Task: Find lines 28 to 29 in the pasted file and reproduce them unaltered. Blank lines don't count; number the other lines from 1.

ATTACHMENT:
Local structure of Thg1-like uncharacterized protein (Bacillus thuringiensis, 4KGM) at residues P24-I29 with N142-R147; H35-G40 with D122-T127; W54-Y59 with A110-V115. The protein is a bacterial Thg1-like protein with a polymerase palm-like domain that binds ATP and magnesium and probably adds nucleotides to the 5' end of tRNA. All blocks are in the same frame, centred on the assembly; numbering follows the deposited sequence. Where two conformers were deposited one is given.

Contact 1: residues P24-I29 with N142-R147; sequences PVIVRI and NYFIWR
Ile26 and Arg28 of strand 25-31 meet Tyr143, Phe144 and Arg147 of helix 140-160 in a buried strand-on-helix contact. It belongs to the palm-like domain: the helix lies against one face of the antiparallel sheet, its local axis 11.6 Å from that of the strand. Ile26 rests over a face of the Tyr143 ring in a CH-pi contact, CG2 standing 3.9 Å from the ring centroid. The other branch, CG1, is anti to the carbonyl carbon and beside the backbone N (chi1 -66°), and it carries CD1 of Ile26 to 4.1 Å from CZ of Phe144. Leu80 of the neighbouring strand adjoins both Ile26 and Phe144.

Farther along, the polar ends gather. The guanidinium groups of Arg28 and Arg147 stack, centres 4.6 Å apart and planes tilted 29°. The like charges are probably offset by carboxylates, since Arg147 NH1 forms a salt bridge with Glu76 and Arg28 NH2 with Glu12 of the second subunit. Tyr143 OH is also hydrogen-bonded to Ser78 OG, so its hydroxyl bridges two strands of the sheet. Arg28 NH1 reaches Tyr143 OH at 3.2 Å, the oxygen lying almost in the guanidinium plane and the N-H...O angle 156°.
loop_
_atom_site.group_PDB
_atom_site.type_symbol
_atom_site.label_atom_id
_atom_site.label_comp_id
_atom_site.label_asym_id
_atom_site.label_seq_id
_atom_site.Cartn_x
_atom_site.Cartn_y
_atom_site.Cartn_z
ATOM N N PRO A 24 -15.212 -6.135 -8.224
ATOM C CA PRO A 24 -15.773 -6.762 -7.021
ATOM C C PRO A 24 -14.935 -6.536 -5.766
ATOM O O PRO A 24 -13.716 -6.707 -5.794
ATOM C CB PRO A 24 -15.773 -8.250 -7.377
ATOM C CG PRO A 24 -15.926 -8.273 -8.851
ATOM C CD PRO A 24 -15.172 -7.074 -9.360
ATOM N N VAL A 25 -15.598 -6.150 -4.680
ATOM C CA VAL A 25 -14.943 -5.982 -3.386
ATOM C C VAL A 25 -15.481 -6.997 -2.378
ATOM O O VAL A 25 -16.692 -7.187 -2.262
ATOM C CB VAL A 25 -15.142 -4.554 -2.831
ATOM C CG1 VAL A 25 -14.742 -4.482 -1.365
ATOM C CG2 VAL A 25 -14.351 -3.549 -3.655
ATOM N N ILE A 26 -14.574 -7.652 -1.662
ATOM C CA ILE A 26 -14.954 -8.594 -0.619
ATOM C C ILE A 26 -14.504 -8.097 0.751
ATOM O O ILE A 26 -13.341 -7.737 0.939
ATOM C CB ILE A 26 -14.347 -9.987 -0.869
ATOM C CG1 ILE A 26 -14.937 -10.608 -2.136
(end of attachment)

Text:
ATOM C CG2 VAL A 25 -14.351 -3.549 -3.655
ATOM N N ILE A 26 -14.574 -7.652 -1.662